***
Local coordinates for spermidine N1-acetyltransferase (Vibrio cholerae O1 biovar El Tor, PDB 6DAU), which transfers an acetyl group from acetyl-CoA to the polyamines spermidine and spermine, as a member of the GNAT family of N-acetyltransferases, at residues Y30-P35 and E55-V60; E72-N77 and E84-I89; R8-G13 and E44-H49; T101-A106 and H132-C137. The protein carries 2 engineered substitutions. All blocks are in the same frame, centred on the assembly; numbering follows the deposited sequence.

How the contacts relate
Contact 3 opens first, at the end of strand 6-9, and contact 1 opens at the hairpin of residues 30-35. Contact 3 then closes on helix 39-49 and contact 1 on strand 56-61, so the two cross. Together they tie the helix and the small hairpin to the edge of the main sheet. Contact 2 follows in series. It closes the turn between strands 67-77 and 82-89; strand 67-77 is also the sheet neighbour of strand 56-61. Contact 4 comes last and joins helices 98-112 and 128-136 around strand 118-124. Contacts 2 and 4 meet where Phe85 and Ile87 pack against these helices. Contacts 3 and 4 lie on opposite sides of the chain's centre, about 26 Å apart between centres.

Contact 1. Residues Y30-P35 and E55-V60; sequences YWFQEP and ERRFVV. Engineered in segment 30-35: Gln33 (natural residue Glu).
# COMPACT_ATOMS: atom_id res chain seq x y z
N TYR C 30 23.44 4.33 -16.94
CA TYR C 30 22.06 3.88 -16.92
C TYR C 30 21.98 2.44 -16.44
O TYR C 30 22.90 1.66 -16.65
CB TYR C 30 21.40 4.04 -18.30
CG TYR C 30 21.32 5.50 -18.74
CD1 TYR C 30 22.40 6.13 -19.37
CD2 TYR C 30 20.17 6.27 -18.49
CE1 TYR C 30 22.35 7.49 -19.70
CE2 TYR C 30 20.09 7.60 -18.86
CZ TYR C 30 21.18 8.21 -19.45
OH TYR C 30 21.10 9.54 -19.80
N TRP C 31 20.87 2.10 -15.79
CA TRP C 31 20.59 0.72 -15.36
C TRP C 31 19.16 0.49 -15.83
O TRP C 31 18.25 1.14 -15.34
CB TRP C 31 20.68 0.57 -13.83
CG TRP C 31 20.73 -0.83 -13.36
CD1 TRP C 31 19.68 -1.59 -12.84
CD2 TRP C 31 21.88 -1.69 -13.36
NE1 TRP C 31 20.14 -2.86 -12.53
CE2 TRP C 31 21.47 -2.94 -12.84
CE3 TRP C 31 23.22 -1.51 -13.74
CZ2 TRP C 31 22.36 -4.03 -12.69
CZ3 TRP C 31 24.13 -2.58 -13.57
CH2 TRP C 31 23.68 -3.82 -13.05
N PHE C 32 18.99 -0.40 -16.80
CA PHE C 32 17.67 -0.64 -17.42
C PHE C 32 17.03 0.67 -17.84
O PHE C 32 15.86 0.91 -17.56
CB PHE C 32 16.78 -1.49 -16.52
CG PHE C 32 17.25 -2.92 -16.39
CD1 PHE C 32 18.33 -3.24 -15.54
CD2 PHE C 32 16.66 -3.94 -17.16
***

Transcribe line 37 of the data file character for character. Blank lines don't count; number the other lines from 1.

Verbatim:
CG PHE C 32 17.25 -2.92 -16.39